Three Things I Dug:
THE Answer: Whether you loved this episode or hated it, at least it offered up an explanation for character motivation -- something Lost has been maddeningly ambiguous about over the years. Now, maybe you rolled your eyes at the whole "bottle of wine/the island's a cork" analogy, but I appreciated not only the delineation of Jacob as "good" and the Man in Black as "evil" -- not exactly breaking news, I know -- I also liked that we now know what each man wants to do with their respective good and evil. Man in Black = spread, Jacob (and the island) = contain. Simple and accessible plotting at its core, set against a complex -- convoluted? -- backdrop.
Stone Cold Jacob: Don't ask me why, but I thoroughly enjoyed the brief, balls-out beatdown that Jacob laid on Richard. Maybe it was because the set-up was identical to Sayid's ill-fated attempt to stab The Man in Black a few episodes back -- right down to the bizarro reaction of the intended victim (Man in Black all but laughs it off, Jacob commences with an ass-kicking). Maybe it was because the beating was SO over-the-top that it begged the obvious question: Why didn't Jacob put up a fight when Ben killed him? Maybe it was because 1867 Richard just needed a punch in the face.
It Wasn't THAT Bad: M'man Movie Joe has a very insightful post on this episode over at Low Resolution. Honestly, I didn't think Nestor Carbonell's performance was nearly as shrill as Joe believes. In fact, I really liked the subtlety of the incredulous, high-pitched titter that Richard spit out at the episode's opening when Ilana and the castaways turned towards him, looking for answers. And, at the end, I dug the pathetic wish-casting of a beaten, broken man who'd lost everything -- in this life and, seemingly, the afterlife -- bargaining with a higher power and "settling" on immortality over eternal damnation.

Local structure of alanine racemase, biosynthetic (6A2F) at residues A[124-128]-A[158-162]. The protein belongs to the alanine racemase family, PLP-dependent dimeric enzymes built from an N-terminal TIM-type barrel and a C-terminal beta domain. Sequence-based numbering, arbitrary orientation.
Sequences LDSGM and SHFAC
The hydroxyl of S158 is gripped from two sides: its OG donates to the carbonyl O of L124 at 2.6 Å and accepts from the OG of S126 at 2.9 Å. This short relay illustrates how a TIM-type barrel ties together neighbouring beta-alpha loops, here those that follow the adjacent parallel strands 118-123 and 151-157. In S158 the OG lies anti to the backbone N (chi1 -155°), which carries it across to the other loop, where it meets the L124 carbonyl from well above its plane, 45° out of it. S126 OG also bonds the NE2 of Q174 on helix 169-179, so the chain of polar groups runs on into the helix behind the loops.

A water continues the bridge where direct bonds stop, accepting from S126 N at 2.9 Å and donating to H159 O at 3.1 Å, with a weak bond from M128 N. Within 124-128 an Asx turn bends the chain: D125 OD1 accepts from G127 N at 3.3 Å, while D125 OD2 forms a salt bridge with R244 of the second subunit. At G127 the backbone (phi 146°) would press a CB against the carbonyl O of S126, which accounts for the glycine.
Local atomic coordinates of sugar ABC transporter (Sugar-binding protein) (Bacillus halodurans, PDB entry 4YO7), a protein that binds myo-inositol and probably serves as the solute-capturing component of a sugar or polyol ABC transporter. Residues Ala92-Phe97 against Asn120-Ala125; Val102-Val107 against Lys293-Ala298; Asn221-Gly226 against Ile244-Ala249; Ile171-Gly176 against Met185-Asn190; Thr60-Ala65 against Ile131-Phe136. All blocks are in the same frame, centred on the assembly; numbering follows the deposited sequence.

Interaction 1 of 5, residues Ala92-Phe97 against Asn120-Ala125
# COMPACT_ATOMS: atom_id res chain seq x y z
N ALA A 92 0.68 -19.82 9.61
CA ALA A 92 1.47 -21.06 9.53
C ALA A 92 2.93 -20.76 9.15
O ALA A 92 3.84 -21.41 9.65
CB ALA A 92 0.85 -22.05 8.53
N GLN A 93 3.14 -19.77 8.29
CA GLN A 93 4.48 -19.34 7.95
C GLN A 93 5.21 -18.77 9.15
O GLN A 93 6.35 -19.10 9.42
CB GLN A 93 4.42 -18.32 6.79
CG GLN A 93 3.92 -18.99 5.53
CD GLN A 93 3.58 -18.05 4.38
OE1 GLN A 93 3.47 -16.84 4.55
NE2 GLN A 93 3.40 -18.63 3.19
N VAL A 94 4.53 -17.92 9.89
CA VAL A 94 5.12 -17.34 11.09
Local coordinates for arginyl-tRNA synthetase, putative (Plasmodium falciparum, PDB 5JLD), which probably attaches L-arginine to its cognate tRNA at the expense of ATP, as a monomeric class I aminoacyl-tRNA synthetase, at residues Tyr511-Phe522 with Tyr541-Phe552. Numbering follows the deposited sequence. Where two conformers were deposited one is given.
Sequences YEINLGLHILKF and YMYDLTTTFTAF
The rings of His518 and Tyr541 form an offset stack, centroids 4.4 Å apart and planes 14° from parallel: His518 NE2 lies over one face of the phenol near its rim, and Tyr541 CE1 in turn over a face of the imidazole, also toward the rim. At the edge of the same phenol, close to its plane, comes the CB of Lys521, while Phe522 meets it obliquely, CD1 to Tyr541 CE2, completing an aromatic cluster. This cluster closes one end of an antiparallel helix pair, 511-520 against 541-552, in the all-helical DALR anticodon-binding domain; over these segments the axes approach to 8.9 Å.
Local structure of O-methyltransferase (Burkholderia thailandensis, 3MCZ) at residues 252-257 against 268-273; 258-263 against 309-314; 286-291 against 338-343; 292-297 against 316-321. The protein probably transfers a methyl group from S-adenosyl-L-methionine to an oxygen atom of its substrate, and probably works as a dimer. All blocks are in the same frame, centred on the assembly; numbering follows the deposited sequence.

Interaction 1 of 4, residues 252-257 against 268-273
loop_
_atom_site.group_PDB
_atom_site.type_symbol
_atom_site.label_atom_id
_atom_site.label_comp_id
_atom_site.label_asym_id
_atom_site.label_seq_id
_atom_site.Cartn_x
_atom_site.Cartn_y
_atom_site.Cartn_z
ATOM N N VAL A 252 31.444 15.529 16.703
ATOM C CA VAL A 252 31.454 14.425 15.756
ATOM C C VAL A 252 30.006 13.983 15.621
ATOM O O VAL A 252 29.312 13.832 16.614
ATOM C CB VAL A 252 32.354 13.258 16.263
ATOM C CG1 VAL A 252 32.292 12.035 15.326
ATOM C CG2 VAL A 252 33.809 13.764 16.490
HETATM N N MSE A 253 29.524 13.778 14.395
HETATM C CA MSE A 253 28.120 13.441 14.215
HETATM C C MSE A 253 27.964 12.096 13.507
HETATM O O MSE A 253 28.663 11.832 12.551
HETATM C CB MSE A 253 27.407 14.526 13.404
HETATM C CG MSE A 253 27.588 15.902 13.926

Three Things I Didn't Dig:
It Wasn't THAT Good: C'mon, internet...the near-universal praise this episode has received is beyond me. The extended flashback took the air right out of the show for the first 30 minutes or so. Things picked up when ol' Smoky reached the ship, but we were never given a reason to care about the Richard/Isabella relationship and it was hard to generate sympathy -- for me, anyway -- towards Richard's whole "I ain't mean to murder him!" alibi.
1868 - 2007?: If viewers are going to get THIS much background into a character whose importance (to date) has been more implied than actual, then I don't think it's unreasonable to ask for...more. Immortality just seems like one of those character traits that going to f**k with a man's mind at some point during the past 140 years. We're to believe that Richard has dutifully stood in the background as a humble servant without question for all this time? Why? What did we really learn about Richard?
All In: From time to time, it's seemed that the show's writers have painted themselves into a corner. By going all in on Richard for an episode, the writers have turned a
The Verdict: Not great, not god-awful. Let's all move on.